MRF image format specification

Section: Misc. Reference Manual Pages (0)
Updated: 1991
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MRF - monochrome recursive format (compressed bitmaps)



This program is part of Netpbm(1).

MRF is a compressed format for bilevel (1-bit mono) images. It achieves better compression for some such images than either GIF or PNG. (It's also very easy to implement (about the same difficulty as RLE, I'd say) and an MRF reader needs no tables/buffers, which may make it useful for tiny machines).

In case the above hasn't made it sufficiently clear, I'll make this next point explicitly: MRF cannot represent color at all. Nor can it represent grayscale. It's a specifically mono format. (If you want to compress a color or grayscale image, my advice is to use JPEG2000).

First, here's what goes where in an MRF file. I'll explain how the compression works afterward.

magic number - 'MRF1' (in ASCII)

width (32-bit, MSB first (i.e. big-endian))

height (same)

reserved (single byte, must be zero)

compressed data

Note that there is no end-of-file marker in the file itself - the compressed data carries on right up to EOF.

The way the picture is compressed is essentially very simple, but as they say, the devil is in the detail. So don't be put off if it sounds confusing.

The image is treated as a number of 64x64 squares, forming a grid large enough to encompass it. (If an image is (say) 129x65, it'll be treated in the same way as a 192x128 one. On decompression, the extra area which was encoded (the contents of this area is undefined) should be ignored.) Each of these squares in turn (in left-to-right, top-to-bottom order) is recursively subdivided until the smallest completely black or white squares are found. Some pseudocode (eek!) for the recursive subdivision routine should make things clearer:

    if square size > 1x1 and square is all one color, output 1 bit
    if whole square is black, output a 0 bit and return
    if whole square is white, output a 1 bit and return
    output a 0 bit
    divide the square into four quarters, calling routine for
    each in this order: top-left, top-right, bottom-left, bottom-right

(Note that the 'output a 0 bit' stage is not reached for squares of size 1x1, which is what stops it recursing infinitely. I mention this as it may not be immediately obvious.)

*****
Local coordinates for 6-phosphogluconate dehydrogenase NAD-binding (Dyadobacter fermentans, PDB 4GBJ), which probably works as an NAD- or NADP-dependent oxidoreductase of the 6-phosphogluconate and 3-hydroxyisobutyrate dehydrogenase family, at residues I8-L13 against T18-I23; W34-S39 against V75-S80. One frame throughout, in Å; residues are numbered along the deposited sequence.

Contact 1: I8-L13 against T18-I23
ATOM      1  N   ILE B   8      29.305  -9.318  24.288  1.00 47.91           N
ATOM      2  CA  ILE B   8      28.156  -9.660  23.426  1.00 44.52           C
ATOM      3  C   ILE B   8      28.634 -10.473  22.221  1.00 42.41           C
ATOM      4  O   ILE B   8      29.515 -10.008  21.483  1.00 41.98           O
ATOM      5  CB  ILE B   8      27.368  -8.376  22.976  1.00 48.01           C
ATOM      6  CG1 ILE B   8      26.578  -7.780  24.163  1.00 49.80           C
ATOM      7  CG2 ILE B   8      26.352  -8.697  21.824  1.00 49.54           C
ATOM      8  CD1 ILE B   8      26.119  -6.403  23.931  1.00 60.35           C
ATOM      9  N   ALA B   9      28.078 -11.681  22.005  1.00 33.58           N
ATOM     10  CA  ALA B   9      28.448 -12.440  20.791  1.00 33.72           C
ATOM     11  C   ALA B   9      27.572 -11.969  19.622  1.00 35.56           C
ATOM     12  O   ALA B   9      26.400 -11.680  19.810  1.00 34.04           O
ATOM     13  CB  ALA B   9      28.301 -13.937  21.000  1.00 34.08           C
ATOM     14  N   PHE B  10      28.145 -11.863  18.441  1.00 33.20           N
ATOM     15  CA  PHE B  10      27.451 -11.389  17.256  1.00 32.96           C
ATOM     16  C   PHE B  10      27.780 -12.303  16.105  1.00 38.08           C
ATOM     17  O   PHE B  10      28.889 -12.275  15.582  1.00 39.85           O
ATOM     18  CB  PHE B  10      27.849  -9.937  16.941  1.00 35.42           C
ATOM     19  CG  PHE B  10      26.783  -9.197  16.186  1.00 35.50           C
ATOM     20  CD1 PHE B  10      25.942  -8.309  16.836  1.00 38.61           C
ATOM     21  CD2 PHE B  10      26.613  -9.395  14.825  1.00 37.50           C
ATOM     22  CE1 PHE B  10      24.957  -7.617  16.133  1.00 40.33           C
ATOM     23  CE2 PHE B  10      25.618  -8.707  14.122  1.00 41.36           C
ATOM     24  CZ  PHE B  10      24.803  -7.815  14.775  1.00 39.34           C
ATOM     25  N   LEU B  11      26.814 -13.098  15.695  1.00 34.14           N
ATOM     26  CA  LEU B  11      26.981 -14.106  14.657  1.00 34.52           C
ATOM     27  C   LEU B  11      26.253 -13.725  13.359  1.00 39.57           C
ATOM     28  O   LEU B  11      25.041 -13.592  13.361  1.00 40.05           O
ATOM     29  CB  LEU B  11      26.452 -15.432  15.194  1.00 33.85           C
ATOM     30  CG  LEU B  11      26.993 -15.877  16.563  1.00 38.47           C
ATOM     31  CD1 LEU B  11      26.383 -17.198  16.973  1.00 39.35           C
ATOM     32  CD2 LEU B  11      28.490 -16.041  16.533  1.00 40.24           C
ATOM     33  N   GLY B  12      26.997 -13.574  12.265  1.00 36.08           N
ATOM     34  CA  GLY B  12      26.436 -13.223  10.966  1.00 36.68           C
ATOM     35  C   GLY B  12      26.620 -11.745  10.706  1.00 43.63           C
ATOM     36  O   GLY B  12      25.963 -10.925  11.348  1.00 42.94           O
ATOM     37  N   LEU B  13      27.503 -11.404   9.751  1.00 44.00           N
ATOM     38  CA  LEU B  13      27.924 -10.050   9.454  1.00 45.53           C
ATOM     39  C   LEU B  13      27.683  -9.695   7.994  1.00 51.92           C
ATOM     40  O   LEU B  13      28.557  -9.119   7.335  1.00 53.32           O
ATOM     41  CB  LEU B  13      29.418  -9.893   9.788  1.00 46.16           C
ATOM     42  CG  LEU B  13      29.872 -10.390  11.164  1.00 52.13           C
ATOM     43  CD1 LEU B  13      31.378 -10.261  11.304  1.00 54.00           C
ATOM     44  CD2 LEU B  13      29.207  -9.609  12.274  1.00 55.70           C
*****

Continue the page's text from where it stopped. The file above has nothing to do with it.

The whole of the compressed data is made up of the bits output by the above routine. The bits are packed into bytes MSB first, so for example outputting the bits 1,0,0,0,0,0,0,0 would result in a 80h byte being output. Any `unused' bits in the last byte output are undefined; these are effectively after EOF and their value is unimportant.

If writing that sounds too much like hard work :-), you could always adapt pbmtomrf and/or mrftopbm. That's the main reason their source code is public domain, after all.

Above, I said the contents of any extra area encoded (when a bitmap smaller than the grid of squares is compressed) is undefined. This is deliberate so that the MRF compressor can make these unseen areas anything it wants so as to maximize compression, rather than simply leaving it blank. pbmtomrf does a little in this respect but could definitely be improved upon.

mrftopbm's -1 option causes it to include the edges, if any, in the output PBM. This may help when debugging a compressor's edge optimization.

Note that the "F" in the name "MRF" comes from "format," which is redundant because it is the name of a format. That sort of makes "MRF format" sound as stupid as "PIN number," but it's not really that bad.



mrftopbm(1), pbmtomrf(1)



Russell Marks.



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